We are all shaped by the past, by our individual experiences and by the combined experience of all human beings. That is what history is. In Spanish the word for “history” and “story” are the same, which makes sense to me. I think I am especially conscious of “history” as “story” and “story” as “history” because of the history/story of my family and also because my father was a historian, so I grew up learning a lot of what we call “history” while at the same time I was learning my parents’ and grandparents’ “stories,” especially those that intersected so dramatically with the Holocaust, war and revolution, all of which are considered part of “history.” For me they were part of the same narrative. What I try to do in my fiction is what all fiction tries to do—evoke the connection between individual lives and the narrative of humanity.

Natashia_DeonHey, Natashia Deón!

Hey, gurl!

 

Do you mind if I ask you questions that you’ve been asked recently? Can I start with what that silly lady asked in the Take-Out line?

I have nothing else to say about that lady. I’m happy now. I have snacks.

 

What are you eating?

Chicken tamales. And this is Tapatio sauce.

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Answers to Interview Questions about The Unfinished World,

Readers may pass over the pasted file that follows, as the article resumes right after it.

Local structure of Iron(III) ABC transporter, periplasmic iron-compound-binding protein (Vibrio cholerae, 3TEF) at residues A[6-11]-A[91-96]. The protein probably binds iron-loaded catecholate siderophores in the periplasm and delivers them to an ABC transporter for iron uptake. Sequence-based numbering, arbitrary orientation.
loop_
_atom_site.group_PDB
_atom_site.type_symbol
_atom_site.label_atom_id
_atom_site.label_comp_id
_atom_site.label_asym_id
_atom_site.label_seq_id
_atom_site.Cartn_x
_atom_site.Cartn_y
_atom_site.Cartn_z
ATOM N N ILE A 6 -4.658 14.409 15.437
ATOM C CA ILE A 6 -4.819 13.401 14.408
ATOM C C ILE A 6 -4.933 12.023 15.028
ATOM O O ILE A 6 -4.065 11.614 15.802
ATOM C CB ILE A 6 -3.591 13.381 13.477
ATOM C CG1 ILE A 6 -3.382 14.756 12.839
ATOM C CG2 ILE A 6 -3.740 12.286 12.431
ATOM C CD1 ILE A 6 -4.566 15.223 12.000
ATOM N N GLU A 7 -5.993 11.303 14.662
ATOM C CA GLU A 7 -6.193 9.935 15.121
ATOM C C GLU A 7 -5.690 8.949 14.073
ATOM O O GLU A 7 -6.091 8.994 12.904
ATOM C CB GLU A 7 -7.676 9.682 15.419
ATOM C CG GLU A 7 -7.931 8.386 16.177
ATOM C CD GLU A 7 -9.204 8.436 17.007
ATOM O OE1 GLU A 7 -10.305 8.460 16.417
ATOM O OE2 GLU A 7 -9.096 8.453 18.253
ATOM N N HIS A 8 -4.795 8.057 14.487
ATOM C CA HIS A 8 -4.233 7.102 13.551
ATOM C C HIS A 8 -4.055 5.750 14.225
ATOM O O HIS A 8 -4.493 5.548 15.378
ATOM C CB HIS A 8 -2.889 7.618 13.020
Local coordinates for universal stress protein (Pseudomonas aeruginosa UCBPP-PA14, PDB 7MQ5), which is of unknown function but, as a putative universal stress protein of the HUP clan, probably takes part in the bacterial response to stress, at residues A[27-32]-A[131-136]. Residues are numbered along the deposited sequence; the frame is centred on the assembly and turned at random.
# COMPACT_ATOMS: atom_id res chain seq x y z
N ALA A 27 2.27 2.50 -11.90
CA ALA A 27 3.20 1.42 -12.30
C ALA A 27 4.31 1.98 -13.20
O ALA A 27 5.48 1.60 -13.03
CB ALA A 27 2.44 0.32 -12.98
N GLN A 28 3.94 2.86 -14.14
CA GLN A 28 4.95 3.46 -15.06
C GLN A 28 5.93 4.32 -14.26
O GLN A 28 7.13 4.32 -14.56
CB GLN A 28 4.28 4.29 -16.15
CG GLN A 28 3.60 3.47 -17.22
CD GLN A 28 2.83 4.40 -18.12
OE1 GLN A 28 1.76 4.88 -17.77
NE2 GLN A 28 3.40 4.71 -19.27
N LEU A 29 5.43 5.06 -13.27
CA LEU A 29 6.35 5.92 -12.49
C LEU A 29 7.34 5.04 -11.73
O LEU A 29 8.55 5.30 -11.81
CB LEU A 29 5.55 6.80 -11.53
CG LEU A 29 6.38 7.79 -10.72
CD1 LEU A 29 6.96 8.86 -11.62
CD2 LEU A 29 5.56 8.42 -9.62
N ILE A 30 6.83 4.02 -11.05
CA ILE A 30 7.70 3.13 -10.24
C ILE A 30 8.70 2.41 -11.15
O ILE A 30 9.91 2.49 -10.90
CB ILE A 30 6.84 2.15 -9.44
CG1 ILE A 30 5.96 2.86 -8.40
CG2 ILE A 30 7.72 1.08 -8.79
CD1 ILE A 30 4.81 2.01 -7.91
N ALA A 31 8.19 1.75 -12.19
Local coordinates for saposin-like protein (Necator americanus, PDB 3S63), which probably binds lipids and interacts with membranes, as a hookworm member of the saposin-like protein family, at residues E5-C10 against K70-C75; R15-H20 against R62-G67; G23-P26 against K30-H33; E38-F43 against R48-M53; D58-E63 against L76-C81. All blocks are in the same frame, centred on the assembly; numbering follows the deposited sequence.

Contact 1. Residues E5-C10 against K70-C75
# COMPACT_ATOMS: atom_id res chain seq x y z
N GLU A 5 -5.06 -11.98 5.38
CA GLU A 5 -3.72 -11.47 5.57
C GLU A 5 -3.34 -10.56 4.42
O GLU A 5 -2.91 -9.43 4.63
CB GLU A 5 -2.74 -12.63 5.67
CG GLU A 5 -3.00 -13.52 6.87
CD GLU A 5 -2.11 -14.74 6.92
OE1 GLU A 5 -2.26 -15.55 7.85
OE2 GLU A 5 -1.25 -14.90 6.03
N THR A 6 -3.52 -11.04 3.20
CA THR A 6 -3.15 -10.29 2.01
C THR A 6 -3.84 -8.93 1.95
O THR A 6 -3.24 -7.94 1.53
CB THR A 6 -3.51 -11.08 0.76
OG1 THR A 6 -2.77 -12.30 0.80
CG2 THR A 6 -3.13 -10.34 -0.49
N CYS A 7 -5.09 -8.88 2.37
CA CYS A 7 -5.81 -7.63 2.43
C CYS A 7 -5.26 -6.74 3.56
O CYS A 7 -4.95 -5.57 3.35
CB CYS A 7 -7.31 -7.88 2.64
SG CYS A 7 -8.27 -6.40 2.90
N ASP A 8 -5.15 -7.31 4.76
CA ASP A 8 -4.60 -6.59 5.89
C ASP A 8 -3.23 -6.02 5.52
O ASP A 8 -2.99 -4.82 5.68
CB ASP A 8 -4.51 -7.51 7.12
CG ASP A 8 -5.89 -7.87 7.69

Taken from Yelp Reviews of Famous Museums around the World

 

Why should people read your book?

“It’s pretty interesting and is not a long-winded affair…Many people enjoy lunch here and it’s open to the public. Truly amazing and massive collection of mammals, historic artifacts, dinosaurs, etc… Dedicated to both ecclesiastical and secular topics.”

 

How long did it take you to write the book?

“After I got my ticket, I didn’t waste much time, started to explore. I could have spent weeks here. But I got it done in a day, though we rushed through a lot of it.”

Jessica Chiarella_Photo Credit Shane CollinsSo, from the description, your book is about a group of people who get new bodies in order to cure terminal illnesses…

Yes, they’re in a pilot program called SUBlife that transfers their memories into cloned versions of their old bodies. They wake up with a body that’s theirs, it just doesn’t have any of the environmental damage their old bodies had. No scars, no wrinkles, no tattoos, none of the little traits that they’re used to in their daily lives. And the impact of that loss turns out to be rather severe.

 

You mean, this turns out not to be a good thing?

It’s a very good thing, because it does save their lives. Everything works the way it’s supposed to, medically speaking. They’re completely cured. Except the emotional impact of losing so much of their physical identities begins to weigh on the members of the pilot program when they try to renter their old lives. So it’s not the miracle that it seems to be.